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Discussion Starter · #1 ·
I bought wool to make a jacket.
The pattern was not for the wool I was sold.
I did a tension test and changed the needles but the garment has come out way too small.
Does one go according to the tension in the pattern or the tension on the ball of wool?
I will have to unpick it and redo but I am nit sure what to do next.
The wool is called rare essentials boucle.
The pattern calls for sublime.
I was told it would work perfectly.
Tension for wool - 17sts and 26 rows - 10cm
tension in pattern - 14sts and 20 rows - 10cm
Any advice??
 

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Because its boucle it will knit up differently so the best way would be to change needle sizes to get the tension on the boucle wool to match the tension in your pattern. Sounds like you need to go up a size or two.
 

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When doing a test swatch for tension/gauge...
Your target is the tension gauge of the pattern.
If you have more stitches per inch than the pattern calls for, go up one needle size and make another swatch.
If you have fewer, go down one needle size.
 

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To check gauge I cast on 10 stitches more than required for the gauge. If the gauge is based on a specific pattern rather than stocking stitch I cast on enough stitches to add 2 more pattern repeats. Then as I knit my gauge I weave a size 10 crochet cotton up each side as I knit my rows. This gives me a right and left edge in the center to measure from. I then count my rows as I knit and add 10 more rows or 2 more pattern repeats. I place a small safety pin at the row I want to start measuring from and then again after I've knitted the number of rows for 4 inches. Unfortunately I have found that only casting on the number stitches and knitting the number of rows for gauge doesn't give a very accurate swatch to measure.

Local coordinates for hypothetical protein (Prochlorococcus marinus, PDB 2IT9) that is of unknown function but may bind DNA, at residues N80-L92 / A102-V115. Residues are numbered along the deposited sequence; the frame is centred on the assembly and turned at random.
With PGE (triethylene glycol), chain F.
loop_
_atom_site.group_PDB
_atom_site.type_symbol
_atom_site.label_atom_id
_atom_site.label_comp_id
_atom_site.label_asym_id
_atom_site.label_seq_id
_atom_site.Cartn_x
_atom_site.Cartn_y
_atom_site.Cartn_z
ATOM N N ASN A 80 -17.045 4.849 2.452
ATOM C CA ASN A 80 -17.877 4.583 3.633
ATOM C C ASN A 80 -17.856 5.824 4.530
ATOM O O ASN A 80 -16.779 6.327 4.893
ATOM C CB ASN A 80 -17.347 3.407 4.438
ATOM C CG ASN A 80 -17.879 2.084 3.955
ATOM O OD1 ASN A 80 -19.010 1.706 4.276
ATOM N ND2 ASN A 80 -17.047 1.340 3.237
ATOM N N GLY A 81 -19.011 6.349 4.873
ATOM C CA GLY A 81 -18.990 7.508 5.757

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Discussion Starter · #7 ·
I have made another swatch and am now knitting on larger needles and a larger size in the pattern so I hope it will fit.
Many thanks.
It is great to get help when needed.
 

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Make a larger swatch--say 6 or 8 in. square. Sometimes the little ones don't show the difference in gauge. They might be off by only 1/8 in. But across the back of a sweater, that could end up being a couple of inches too much or too small.
 

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Discussion Starter · #9 ·
That's very good advice.
Thanks so much
Is the rule always to follow the tension instructions in the pattern and disregard what it says on the ball of wool??
 

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Name on Ravelry: JessicaJean, no hyphen, no space.
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brenco63 said:
Thanks. The wool shop said it would knit up the same so I listened to them.
Their prime consideration is to SELL. They're stupid to steer you wrong, because you probably won't want to go there again. Their loss! Not all yarn shop owners are resposible people. Sad. I hope you can salvage the project/yarn.
 

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The only accurate tension is from the swatch you make. You begin with the correct yarn category, then swatch with needles until you find the needle size that gives you the correct tension for that pattern.
I'm a loose knitter and I almost always go down 1 or 2 needle sizes from the suggested needle size. Usually, but not always, which is why I always swatch if fit is involved. If you knit more tightly, you may need to go up in needle size so your garment is large enough. Needle sizes are the variable, because the pattern is written for a specific yarn or yarn weight.
 
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